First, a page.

More than any other series in the Marvel Cinematic Universe, the Captain America films have tackled the intersection of superheroes and government head-on. In The First Avenger, Steve Rogers was turned into the superhero Captain America by the American government and used as propaganda before he was allowed onto the battlefield. In Captain America: The Winter Soldier, Cap uncovered a government conspiracy that saw the end of SHIELD, the covert organization organizing a league of superheroes and spies. Now, in Captain America: Civil War, Cap is facing what he believes to be a kind of government prosecution under the Sokovian Accords, legislation named after the site of the final battle in Avengers: Age of Ultron which would require training and government oversight for people with abilities. Given the series' theme of government and the current volatility of American politics, many might wonder whether or not Captain America: Civil War is based on real politics.
It's not quite so simple. Written by Mark Millar with art by Steve McNiven, Marvel's Civil War graphic novel was released in 2006. Though the story is a bit different from the one in the film adaptation, the main conflict is the same. International governments have come together to create the Superhuman Registration Act (SRA), renamed the Sokovian Accords in the films, that would create a database of people with superpowers — secret identities included — and would require training in combat, similar to law enforcement.
Captain America does not take to the idea, and Iron Man does — hence the Civil War. and it is this argument that is at the heart of Civil War. "It's an ideological argument between the two and that's all that matters. That's what Civil War is — it's Iron Man vs. Captain America, and they're both right, they're both good guys," said writer Millar in an interview with IGN. According to Millar, in the book, Iron Man believes that any person with the ability to, essentially, take over or end the world should be operating with government oversight, but Cap thinks that "superheroes should be autonomous and not be involved in politics."
The movie, however, might change a key factor in Captain America's reasoning. Based on the newly released Captain America: Civil War trailer, it looks like Steve is more concerned with protecting his best friend, Bucky Barnes, aka The Winter Soldier, from government prosecution than the implications of becoming a political tool yet again.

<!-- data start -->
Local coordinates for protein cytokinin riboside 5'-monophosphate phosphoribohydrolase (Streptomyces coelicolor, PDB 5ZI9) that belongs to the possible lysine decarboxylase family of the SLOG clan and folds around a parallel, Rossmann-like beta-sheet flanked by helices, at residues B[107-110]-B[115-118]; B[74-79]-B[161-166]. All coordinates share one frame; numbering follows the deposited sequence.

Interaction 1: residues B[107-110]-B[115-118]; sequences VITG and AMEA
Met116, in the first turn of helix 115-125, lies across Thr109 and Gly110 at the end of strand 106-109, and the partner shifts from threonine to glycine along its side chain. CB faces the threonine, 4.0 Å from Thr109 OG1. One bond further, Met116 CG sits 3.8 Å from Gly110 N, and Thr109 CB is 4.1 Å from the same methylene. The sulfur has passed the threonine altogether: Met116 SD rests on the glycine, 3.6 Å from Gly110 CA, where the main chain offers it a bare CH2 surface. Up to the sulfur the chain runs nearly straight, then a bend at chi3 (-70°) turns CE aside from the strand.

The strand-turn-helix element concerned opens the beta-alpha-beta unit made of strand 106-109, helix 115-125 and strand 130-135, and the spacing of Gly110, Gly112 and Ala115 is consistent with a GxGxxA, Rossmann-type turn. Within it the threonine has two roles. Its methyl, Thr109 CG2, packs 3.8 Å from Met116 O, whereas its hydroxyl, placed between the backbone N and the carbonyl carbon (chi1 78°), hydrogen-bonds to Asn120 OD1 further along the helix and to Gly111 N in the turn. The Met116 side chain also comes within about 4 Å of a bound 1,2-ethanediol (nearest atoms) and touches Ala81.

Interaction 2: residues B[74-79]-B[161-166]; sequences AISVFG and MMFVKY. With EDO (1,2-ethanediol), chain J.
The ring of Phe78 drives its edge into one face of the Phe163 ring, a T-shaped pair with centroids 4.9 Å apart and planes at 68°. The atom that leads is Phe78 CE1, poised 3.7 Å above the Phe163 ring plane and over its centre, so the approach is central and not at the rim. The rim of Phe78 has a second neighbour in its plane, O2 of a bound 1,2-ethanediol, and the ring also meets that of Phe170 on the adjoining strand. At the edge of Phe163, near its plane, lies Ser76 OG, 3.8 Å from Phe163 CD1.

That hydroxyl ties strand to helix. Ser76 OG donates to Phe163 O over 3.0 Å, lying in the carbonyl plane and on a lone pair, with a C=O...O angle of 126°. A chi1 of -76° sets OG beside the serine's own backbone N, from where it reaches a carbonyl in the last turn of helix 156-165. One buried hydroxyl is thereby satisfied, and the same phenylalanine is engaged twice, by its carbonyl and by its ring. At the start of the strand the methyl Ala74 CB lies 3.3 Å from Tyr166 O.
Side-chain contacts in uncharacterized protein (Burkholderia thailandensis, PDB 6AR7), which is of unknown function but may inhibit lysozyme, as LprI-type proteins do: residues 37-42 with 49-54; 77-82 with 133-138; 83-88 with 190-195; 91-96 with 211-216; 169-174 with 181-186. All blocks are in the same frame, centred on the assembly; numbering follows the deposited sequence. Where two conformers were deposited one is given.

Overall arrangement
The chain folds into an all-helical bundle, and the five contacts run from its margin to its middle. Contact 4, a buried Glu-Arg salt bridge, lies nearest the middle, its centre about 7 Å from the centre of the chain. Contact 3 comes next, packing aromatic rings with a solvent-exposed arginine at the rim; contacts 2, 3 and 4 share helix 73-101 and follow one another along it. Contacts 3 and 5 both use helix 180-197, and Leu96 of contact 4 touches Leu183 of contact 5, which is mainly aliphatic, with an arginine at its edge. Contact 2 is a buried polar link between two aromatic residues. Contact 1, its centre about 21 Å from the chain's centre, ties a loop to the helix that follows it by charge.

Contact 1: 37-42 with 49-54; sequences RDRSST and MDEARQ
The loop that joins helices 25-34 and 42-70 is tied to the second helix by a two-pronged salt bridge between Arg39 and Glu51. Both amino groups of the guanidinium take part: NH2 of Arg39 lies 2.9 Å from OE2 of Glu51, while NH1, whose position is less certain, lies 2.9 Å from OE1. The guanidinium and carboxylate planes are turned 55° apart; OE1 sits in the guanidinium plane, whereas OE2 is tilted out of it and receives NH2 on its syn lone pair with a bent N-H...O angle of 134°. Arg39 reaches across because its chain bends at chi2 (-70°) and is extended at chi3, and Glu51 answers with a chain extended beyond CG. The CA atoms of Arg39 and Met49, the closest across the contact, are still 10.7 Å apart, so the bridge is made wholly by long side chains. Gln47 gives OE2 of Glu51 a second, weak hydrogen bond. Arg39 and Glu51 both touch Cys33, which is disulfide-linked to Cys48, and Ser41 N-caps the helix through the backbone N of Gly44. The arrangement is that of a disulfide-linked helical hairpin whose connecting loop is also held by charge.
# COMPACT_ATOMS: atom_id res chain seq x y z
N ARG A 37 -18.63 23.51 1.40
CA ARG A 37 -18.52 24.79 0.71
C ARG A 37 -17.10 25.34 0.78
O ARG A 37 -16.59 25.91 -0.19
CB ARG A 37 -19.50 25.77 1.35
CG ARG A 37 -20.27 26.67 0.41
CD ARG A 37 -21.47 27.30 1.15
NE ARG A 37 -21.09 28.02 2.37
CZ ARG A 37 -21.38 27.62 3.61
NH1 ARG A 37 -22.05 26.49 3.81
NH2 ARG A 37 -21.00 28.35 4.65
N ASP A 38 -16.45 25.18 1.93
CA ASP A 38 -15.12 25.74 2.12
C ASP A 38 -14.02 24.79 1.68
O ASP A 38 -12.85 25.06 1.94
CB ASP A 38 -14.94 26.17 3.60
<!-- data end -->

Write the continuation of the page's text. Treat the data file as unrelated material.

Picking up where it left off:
Furthermore, in The Winter Soldier saw Captain America at odds with Nick Fury and the government's plan to put weaponized crafts into space capable of monitoring and killing individuals on the ground. Captain America is skeptical of government control, and who can blame him after Hydra infiltrated SHIELD, destroying the organization along with a big portion of Washington D.C?
It seems more likely that Captain America will oppose the SRA due to distrust in the government in the Civil War film than out of a desire to stay out of politics. (This seems logical also because Avengers: Age of Ultron ended with Captain America himself training new superheroes as Avengers, which is part of what the SRA would require.)
Superhero drama aside, the political aspect of the story — the SRA — draws obvious parallels to the registration of Jews by Hilter in the events leading up to the Holocaust and WWII, or American McCarthyism and Japanese Internment. Add in the recent anti-Muslim rhetoric from GOP Presidential front-runner Donald Trump, and you've got a story that is eerily relevant to the modern political climate. It's something Civil War directors Anthony and Joe Russo take seriously, according to Winter Soldier portrayer Sebastian Stan, who told IGN, "It's very relevant. That's where the Russos have been great, because the movie will be relevant to things that are happening today that you read in the news."
Captain America: Civil War might not be inspired by any specific political events, but it certainly appears to be influenced by modern, post-9/11 politics of surveillance, safety, and the role of government.
Images: Walt Disney Studios Motion Pictures; Giphy (3)